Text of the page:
The Patient Entertainment Center was overflowing with interested attendees, including the press, partners, investors, and entrepreneurs, in addition to clinicians, staff,patients, and families from the Boston Children’s community. Digital health leaders from GE were in attendance alongside Sanjay Prabhu, MBBS, Pediatric Neuroradiologist at Boston Children’s Hospital. Douglas Perrin, PhD, and Garry Steil, PhD, gave presentations on clinical decision support efforts throughout Boston Children’s. Attendees also listened to Sandra Fenwick, Present and Chief Executive Officer of Boston Children’s, talk about the history and future of innovation at Boston Children’s. Finally, attendees engaged with over 20 cutting-edge technologies demonstrated at the Showcase.
Cutting-edge technology demonstrations included our collaboration with GE, to create clinical decision support tools to help increase diagnostic accuracy and reduce time to diagnosis for abnormal brain development. Demonstrations also included a 30-minute mobile screening app for developmental dyslexia, spearheaded by Nadine Gaab, PhD.
Co-Designing for Better Health
The Olin College Co-Designing for Better Health Innovation Lab, produced by Olin College in collaboration with athenahealth, Beth Israel Deaconess Hospital and theInnovation & Digital Health Accelerator, brought together a diverse range of healthcare stakeholders, including patients, patient advocates, clinicians, user design and experience experts, engineers and healthcare administrators.
The event provided attendees with an opportunity to learn about co-design best practices from industry leaders, including Michael Docktor, MD, Kim Goodwin, and Sara Hendren. After initial presentations and exercises with industry leaders, attendees divided into small groups and focused on solving different healthcare issues through the co-design process.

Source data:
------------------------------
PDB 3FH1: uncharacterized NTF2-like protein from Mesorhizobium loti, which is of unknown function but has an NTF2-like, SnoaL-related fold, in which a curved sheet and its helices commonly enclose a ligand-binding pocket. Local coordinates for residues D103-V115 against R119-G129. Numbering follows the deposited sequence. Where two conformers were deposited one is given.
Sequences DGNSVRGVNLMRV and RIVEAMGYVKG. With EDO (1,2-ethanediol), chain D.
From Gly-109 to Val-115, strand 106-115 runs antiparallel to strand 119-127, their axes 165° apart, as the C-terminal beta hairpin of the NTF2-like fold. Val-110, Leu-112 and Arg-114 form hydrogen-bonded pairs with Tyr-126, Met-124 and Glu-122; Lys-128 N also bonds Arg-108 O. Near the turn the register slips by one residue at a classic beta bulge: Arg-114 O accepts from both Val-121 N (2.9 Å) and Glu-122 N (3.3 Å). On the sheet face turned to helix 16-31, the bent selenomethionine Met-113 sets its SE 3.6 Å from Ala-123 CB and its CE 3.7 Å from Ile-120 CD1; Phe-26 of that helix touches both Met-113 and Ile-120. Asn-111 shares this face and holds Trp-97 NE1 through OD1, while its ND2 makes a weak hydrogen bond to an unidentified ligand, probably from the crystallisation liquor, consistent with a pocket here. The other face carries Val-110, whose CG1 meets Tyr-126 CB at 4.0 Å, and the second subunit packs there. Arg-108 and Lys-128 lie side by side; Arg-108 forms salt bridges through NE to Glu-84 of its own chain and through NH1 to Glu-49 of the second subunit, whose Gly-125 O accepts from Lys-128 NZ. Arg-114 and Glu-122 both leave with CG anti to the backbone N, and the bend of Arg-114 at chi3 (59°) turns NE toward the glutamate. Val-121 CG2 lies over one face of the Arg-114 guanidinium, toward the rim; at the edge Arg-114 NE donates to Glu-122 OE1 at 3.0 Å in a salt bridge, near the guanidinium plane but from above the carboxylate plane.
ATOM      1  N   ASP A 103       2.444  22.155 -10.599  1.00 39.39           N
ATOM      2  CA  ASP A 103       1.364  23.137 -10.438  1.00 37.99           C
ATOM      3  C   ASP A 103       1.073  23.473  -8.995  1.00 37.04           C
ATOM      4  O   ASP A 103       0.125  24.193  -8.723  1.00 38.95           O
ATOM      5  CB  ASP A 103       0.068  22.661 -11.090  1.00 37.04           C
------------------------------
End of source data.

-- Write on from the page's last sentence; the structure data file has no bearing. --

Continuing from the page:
Read more about the Co-Designing for Better Health event on Vector, Boston Children’s Hospital’s science and clinical innovation blog.
PULSE@MassChallenge Digital Health Meetup
Over 300 members of the Massachusetts digital health community came together for the PULSE@Check Digital Health Meetup, sponsored by IDHA and Cerner. Attendees enjoyed showcase demos from over 30 startups and emerging technologies, a lively debate on healthcare partnerships, and reverse pitches from leading PULSE@ champions.
Leaders from leading provider organizations, health care technology corporations, and startups discussed collaboration between startups, providers, and corporations. Panelists acknowledged that healthcare is an industry ripe for innovation, and asked how the health care ecosystem can collaborate more closely to ensure the right patient outcomes are achieved while maintaining sustainability.
- Carla Small, Senior Director of Innovation at Boston Children’s Hospital
- Sam Lambson, senior business strategist for Cerner’s Open Platforms
- Brad Diephuis, co-founder and CEO of Herald Health
- Moderator: Dylan Martin, BostInno journalist
Reverse pitches were provided by numerous leading provider organizations and cutting-edge corporate leaders. Reverse pitches were provided by:
- Boston Children’s Hospital and Cerner: FHIR Interoperability Apps
- Harvard Pilgrim Health Care: Driving Better Care through Data
- Brigham and Women’s Hospital: Improving Care Coordination Through Technology
- Shire: Technology to Uncover Secrets of Rare Disease
Read more about the Digital Health Meetup on Vector, Boston Children’s Hospital’s science and clinical innovation blog.
Kids-Only Minecraft Hackathon
Numerous cutting-edge industry leaders – including the Microsoft, the Museum of Science, Hacking Pediatrics, and IDHA – recently came together to sponsor the inaugural Kids-Only Minecraft Hackathon with HUBWeek.
Children, between the ages of 5 and 18, came together at the Museum of Science. Children were provided an opportunity to envision the future of healthcare during the event, when they were asked to build the hospital of the future utilizing Minecraft. Attendees, however, were asked to promote fun, health, and happiness within their hospitals of the future.
Although children don’t work alongside clinicians or researchers, each participant brought inspiring ideas and created Minecraft builds that could shape the future of care.
Read more about the Kids-Only Minecraft Hackathon on Vector, Boston Children’s Hospital’s science and clinical innovation blog.